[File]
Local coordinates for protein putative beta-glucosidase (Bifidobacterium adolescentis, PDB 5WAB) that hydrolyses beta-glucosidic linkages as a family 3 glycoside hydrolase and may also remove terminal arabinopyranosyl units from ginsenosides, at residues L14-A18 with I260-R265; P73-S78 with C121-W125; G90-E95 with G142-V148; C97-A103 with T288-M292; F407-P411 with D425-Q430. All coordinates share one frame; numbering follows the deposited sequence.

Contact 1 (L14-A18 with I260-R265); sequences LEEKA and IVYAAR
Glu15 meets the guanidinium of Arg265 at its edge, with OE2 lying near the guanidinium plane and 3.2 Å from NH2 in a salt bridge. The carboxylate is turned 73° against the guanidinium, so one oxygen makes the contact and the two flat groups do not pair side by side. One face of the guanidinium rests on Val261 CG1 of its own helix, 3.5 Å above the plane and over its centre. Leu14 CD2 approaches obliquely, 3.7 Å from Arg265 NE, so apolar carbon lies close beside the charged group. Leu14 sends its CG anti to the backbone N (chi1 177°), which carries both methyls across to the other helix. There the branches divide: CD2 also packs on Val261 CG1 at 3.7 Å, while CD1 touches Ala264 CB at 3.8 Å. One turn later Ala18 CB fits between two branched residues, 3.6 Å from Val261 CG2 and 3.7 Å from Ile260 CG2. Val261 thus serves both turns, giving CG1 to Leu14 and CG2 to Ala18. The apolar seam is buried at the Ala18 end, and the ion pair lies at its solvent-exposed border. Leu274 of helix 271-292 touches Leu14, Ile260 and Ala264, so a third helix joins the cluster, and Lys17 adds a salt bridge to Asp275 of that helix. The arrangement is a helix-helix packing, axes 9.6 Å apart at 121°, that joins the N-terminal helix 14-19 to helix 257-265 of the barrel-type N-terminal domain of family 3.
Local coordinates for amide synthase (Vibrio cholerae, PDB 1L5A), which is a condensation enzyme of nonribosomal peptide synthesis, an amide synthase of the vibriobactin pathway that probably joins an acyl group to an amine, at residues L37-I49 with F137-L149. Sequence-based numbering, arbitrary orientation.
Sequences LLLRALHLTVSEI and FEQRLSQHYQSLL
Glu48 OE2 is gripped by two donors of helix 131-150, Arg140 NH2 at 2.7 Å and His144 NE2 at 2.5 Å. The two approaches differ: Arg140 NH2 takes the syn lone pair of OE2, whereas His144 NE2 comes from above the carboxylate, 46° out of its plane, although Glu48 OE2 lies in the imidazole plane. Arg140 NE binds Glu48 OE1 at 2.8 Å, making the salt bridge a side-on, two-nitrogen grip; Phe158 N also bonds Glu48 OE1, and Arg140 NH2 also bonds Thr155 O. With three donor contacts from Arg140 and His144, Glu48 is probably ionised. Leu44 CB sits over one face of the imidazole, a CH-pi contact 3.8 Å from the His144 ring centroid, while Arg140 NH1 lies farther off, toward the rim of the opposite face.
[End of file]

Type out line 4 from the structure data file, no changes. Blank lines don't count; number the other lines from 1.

Local coordinates for amide synthase (Vibrio cholerae, PDB 1L5A), which is a condensation enzyme of nonribosomal peptide synthesis, an amide synthase of the vibriobactin pathway that probably joins an acyl group to an amine, at residues L37-I49 with F137-L149. Sequence-based numbering, arbitrary orientation.